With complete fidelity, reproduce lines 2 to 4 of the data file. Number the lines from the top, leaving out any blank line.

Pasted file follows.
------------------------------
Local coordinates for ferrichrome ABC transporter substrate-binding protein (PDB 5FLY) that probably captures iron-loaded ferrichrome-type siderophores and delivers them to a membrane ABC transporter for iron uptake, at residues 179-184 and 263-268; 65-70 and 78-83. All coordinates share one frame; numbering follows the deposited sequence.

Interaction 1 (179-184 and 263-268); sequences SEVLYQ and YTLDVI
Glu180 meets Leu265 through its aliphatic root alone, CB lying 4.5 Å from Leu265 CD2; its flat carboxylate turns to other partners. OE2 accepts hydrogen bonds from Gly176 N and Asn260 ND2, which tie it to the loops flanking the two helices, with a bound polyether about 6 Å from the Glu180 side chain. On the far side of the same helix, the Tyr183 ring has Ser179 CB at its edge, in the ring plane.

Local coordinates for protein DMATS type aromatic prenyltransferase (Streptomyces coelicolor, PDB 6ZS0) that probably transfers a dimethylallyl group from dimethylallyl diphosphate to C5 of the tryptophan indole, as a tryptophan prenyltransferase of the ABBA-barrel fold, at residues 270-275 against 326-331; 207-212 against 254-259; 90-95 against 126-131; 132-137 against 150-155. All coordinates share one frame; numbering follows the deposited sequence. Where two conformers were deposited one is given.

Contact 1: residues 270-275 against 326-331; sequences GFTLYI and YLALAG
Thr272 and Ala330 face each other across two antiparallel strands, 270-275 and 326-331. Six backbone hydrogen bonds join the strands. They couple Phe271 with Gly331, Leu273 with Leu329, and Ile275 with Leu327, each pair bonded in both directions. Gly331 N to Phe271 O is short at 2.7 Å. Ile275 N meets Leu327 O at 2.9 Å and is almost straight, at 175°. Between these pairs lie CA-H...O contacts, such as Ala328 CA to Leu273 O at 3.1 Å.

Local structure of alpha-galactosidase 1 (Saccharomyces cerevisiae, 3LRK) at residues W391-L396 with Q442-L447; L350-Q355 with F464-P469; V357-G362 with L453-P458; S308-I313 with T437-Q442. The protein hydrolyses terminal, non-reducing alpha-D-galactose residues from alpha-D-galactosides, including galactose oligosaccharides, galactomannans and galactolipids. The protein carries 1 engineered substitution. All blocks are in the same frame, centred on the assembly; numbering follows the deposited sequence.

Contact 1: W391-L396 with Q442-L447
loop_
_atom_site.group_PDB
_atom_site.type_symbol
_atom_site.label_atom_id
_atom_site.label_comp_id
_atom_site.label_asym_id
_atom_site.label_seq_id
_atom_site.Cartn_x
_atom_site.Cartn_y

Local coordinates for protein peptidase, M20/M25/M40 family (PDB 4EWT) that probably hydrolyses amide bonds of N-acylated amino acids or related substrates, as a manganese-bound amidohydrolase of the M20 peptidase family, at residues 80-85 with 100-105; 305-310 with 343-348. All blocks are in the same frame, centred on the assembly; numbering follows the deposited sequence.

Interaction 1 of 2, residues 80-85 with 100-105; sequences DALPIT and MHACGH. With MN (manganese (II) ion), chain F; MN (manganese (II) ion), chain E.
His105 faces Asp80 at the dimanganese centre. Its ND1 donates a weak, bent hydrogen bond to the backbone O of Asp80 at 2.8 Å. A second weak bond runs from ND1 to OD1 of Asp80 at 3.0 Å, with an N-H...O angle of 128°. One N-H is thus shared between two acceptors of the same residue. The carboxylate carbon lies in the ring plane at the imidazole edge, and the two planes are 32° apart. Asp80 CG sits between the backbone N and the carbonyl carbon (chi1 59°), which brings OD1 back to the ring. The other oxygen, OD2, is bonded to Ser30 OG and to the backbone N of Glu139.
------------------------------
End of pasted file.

Interaction 1 (179-184 and 263-268); sequences SEVLYQ and YTLDVI
Glu180 meets Leu265 through its aliphatic root alone, CB lying 4.5 Å from Leu265 CD2; its flat carboxylate turns to other partners. OE2 accepts hydrogen bonds from Gly176 N and Asn260 ND2, which tie it to the loops flanking the two helices, with a bound polyether about 6 Å from the Glu180 side chain. On the far side of the same helix, the Tyr183 ring has Ser179 CB at its edge, in the ring plane.

Local coordinates for protein DMATS type aromatic prenyltransferase (Streptomyces coelicolor, PDB 6ZS0) that probably transfers a dimethylallyl group from dimethylallyl diphosphate to C5 of the tryptophan indole, as a tryptophan prenyltransferase of the ABBA-barrel fold, at residues 270-275 against 326-331; 207-212 against 254-259; 90-95 against 126-131; 132-137 against 150-155. All coordinates share one frame; numbering follows the deposited sequence. Where two conformers were deposited one is given.